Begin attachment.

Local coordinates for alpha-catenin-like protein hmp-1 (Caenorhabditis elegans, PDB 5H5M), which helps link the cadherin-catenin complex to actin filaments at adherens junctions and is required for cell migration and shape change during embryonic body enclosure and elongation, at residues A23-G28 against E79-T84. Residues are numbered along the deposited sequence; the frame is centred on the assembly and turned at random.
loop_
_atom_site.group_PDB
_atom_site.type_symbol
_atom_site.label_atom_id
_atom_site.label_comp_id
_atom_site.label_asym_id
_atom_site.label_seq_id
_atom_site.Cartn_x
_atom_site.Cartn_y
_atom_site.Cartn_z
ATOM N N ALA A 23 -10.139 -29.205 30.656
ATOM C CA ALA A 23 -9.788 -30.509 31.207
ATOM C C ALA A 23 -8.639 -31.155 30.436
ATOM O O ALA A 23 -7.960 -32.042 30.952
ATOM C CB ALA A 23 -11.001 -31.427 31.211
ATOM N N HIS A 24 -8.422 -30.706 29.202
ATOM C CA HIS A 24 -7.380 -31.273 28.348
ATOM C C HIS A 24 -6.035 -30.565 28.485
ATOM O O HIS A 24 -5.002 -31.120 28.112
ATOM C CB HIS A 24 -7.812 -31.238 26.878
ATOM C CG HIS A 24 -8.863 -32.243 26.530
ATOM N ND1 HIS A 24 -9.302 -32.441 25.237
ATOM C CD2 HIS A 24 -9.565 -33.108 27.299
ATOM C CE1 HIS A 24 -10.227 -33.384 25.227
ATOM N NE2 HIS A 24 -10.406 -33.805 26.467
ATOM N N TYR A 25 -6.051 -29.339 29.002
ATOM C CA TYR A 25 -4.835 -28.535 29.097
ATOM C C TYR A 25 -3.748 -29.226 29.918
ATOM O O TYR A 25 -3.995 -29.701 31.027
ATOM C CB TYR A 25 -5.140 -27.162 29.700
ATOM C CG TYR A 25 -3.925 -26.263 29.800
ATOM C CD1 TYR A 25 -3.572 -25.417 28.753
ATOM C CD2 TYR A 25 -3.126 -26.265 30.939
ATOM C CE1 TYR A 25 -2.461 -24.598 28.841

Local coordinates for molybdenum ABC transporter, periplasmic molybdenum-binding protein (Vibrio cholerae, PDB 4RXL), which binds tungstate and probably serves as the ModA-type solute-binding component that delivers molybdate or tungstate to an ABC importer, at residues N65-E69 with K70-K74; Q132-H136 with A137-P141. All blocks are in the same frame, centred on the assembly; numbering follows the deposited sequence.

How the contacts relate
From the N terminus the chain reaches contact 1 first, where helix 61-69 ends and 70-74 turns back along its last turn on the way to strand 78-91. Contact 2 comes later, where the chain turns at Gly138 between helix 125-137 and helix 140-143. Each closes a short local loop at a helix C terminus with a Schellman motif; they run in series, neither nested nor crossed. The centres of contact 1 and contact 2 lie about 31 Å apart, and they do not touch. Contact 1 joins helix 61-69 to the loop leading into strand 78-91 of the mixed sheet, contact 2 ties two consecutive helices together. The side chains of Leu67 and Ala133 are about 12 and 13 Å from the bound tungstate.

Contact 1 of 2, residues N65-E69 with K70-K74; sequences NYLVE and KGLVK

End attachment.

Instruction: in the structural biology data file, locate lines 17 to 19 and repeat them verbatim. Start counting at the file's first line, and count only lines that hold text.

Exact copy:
ATOM N N HIS A 24 -8.422 -30.706 29.202
ATOM C CA HIS A 24 -7.380 -31.273 28.348
ATOM C C HIS A 24 -6.035 -30.565 28.485